Open Source or OSS is a development model, where you can find application and software free of cost but not fee as in ‘free beer’, free as in ‘free speech’. By saying this we mean that not only money is not require to use Open Source Application but its source code is open to all for read, modify and contribute also. Some of the best examples of OSS that we all use are VLC Media Player, WordPress, Wikipedia, and Android and so on. Open Source term is not limited to Software but it groups together further more like electronics, health products and even Beverages (Open Cola – me too was surprised when I heard about it). From the development point of view the big advantage of preferring Open Source over proprietary counterparts is the possibility of volunteers contributing to your code base from all over the world.
Now move on to our topic – how to make money from open source? There are many ways to make money from open source projects; we are going to explain some of them one by one.
This is a powerful way to make money in open source by providing software two alternative legal licenses – one a copy left license requiring modifications to be released back to the community if the software is distributed, and a commercial license allowing the use of the software without Open Source restrictions. For example when Nokia wanted to use Qt in its mobile phones, but wanted to keep the development Closed Source, it went ahead and purchased the commercial development license for $153 million from Trolltech.
Many of the best Open Sources, especially the not so mature products, don’t have very good documentation available for them this might be a critical factor in enterprise level deployment. Banking on this situation, original developers and third parties provide the complete reference manual for a reasonable sum of money. Since the source is available for anyone to access, it’s a huge opportunity for third party companies to develop and sell documentation for popular Open Source products.
Often it happens that for a huge enterprise the commercial solution is too costly or not technologically sufficient for its needs but the Open Source solution is slightly generic and doesn’t integrate well with its existing system. This calls for specific customization and addition of a few features, some companies offer rewards to have specific features implemented in OSS that they use for their own business functions. Many times there’s no need for the feature to remain closed source, so significant code is contributed back to the community. This is known as the beekeeper model of Open source development. For example Google contributed a lot of code to WINE project of Windows application on Linux when it wanted products such as Picasa and Chrome running flawlessly on Linux without rewriting the whole code base.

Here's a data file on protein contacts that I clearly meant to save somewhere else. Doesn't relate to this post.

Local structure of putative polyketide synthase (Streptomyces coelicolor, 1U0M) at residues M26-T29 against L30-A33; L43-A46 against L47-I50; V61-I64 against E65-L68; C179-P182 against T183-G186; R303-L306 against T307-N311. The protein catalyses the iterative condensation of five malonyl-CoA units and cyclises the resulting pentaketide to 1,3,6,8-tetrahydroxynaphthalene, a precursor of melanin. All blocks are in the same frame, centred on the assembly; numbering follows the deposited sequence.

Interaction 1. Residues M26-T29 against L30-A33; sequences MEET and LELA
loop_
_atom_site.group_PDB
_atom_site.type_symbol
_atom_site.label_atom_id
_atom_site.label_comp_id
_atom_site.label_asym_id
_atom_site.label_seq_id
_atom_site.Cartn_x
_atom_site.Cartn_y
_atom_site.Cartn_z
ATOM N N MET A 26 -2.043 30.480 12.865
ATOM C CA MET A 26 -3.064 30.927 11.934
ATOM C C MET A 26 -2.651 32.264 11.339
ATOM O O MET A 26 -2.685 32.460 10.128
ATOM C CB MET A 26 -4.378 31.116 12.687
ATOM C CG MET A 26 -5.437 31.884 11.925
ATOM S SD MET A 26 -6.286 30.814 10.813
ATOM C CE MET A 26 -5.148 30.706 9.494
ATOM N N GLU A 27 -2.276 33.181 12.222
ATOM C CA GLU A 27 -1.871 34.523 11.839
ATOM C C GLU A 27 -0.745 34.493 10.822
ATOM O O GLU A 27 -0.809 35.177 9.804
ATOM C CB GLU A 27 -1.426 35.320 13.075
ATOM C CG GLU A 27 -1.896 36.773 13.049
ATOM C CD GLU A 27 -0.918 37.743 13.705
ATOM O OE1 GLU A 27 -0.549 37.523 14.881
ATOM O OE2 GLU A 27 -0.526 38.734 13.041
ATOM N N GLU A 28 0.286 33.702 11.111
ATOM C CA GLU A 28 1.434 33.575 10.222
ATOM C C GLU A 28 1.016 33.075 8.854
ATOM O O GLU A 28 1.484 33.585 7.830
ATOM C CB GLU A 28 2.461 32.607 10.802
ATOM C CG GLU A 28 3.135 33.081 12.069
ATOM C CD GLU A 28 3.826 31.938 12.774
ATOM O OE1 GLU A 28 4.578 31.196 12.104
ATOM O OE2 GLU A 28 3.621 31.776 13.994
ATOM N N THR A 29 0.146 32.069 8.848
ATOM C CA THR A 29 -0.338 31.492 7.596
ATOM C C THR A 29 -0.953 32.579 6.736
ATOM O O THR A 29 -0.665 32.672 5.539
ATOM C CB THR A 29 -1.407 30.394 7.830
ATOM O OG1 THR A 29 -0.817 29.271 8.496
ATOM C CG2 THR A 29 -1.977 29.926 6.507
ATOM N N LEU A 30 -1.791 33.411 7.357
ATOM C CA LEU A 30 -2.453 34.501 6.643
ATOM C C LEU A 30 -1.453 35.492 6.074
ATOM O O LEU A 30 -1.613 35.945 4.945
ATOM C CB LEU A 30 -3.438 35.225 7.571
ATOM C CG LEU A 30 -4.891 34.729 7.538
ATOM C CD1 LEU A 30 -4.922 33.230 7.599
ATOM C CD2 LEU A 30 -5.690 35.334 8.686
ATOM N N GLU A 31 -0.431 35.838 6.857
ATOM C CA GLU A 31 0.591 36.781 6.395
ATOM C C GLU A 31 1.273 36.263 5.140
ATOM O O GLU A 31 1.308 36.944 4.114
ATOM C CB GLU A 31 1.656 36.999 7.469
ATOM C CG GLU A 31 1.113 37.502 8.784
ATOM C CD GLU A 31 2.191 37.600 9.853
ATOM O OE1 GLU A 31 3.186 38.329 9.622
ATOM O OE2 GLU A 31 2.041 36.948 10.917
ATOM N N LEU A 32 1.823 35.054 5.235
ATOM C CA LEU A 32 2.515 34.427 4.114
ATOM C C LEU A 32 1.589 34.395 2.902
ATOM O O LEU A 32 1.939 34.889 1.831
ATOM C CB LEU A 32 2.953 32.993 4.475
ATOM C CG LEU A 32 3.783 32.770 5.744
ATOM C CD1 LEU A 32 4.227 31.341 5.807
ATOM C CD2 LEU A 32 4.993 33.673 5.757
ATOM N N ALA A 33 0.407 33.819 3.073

As an individual, if you make noteworthy contributions to an Open Source project which is even moderately popular, your employment worthiness increases exponentially in terms of choices and remuneration. High profile developers might even get paid to continue working on their Open Source contributions. If you Open Source project catch steam and you can provide a quality product, then companies are looking to acquire you and your team for the skill and intellectual property. Want to guess how big this gets? Consider the following – Sun Microsystems announced the purchase of Open Source pioneer MySql for $1 billion, while Open Source mail client firm Zimbra was acquired by Yahoo! in late 2007 for a staggering $350 million.
Products based on OSS
As the start up cost of proprietary technology can prove to be prohibitive, you can use Open Source development tools to build your products. Twitter made very scalable and massive applications using completely Open Source technologies such as Ruby on Rails. Similarly, IBM built services and products around Open Source instead of competing with it. And how it is doing for its investors? Well for comparison if you would have put $100 in Microsoft 10 years ago you would now have about $70, while a similar investment in IBM would have resulted in about $140. S3 and EC2 by Amazon are other great examples of the same.
Some products have multiple offerings differing in features for the product, while the basic one is available for free in the Open Source format; some advanced features are available as a commercial option. Often the premium version will have some basic customer support rolled in, as explained above. As an individual or a company, you can also develop add-ons or modules for the Open Source product which you can sell commercially. Because of the Open Source nature, it’s easier to develop add-ons which integrate well and give superior functionality.
We’ve tried to cover various options for monetizing the Open Source development model as an individual, organization, third party support or as the original developer of the product. Hoping these pointers will leads to better technology products and sprout some millionaires among our readers.